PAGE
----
*= Original framing choices supplied by authors. Others as suggested by respondents.

Initial analysis

The first finding is that there is a reasonable concentration of responses. The “winner” KU, on the short-term economic outcomes of green trajectories, was chosen by a third of respondents, and together with the following three joint-equal KUs accounts for 16 of the 21 votes cast. (A note of caution: our “pyramid” survey approach did not allow early-stage voters to see questions framed in later rounds; and conversely, latecomers were offered more choices. That bias tends to over-weight the top two starred KUs, in particular, relative to others, but also note that the only question to receive zero votes was one of the initial ones.)

Second, this pattern of responses, along with voluntary write-in comments, suggests two broad strands of underlying concern. The first and arguably dominant one explores, in different ways, tensions between economic growth and the feasibility of net-zero trajectories. The second focuses more on distributional issues, especially for different country contexts and disadvantaged groups. They are two sides of the same coin: If, for example, we do not know how climate change affects the income of the poor, we cannot shape adequate compensatory policies, either at between-country or within-country levels. Nor can we neutralize the potentially regressive effects of higher carbon pricing, without which political support for green trajectories will falter in many advanced country contexts, not just low-income ones.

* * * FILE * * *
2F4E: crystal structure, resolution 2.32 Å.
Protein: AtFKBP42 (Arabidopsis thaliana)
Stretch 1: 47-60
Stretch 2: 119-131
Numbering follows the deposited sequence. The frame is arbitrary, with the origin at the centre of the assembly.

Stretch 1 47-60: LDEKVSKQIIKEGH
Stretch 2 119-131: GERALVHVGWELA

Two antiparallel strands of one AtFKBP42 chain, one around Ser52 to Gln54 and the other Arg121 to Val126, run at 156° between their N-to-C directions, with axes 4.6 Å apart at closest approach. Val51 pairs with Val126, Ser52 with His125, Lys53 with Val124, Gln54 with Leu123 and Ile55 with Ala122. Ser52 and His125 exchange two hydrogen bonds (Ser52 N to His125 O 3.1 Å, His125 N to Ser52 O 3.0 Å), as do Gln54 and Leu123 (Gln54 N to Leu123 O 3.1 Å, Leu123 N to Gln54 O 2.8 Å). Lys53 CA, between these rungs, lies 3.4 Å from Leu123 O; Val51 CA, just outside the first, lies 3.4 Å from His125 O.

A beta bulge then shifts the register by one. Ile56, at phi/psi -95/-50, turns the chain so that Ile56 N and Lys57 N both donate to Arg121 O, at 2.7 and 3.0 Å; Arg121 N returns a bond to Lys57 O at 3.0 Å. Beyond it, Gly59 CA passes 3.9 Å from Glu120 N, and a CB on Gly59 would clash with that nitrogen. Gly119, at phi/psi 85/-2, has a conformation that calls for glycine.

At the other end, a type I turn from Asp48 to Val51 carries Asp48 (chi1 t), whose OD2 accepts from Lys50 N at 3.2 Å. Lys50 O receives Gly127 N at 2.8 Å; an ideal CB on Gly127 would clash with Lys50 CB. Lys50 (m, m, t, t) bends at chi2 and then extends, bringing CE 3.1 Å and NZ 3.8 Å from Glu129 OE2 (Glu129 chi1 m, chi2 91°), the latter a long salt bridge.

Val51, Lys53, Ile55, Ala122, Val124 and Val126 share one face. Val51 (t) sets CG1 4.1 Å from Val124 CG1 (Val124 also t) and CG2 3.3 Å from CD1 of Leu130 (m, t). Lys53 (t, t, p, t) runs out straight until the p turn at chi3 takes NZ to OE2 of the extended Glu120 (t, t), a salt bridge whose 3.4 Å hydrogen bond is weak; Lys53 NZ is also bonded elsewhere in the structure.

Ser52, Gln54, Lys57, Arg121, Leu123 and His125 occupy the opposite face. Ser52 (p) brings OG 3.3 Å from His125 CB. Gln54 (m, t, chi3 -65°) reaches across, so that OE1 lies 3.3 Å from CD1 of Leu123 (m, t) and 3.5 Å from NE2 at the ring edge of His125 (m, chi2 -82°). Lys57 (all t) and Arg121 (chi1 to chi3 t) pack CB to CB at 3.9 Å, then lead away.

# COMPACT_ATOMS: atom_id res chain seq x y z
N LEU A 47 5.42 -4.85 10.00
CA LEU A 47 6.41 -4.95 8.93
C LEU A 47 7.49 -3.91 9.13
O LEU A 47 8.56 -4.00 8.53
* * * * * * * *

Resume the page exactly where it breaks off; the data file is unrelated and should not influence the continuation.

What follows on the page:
Third, it is definitely worth exploring further those KU, particularly the first three on this list, that lend themselves to clear-cut “yes/no” answers. That gives us an early glimpse of what state of the world is implied in either scenario, with what likely ramifications. So, for example, suppose it is revealed that green trajectories definitely do NOT deliver better economic outcomes in the short term. How then to counter this strong incentive toward business-as-usual at the household, firm, and government levels, i.e. with what mix of subsidies, taxes, and regulation, and how to generate and sustain political support for them? Likewise, if deep decarbonization plans are NOT feasible for large fast-growers like China, what can the international community realistically do about it?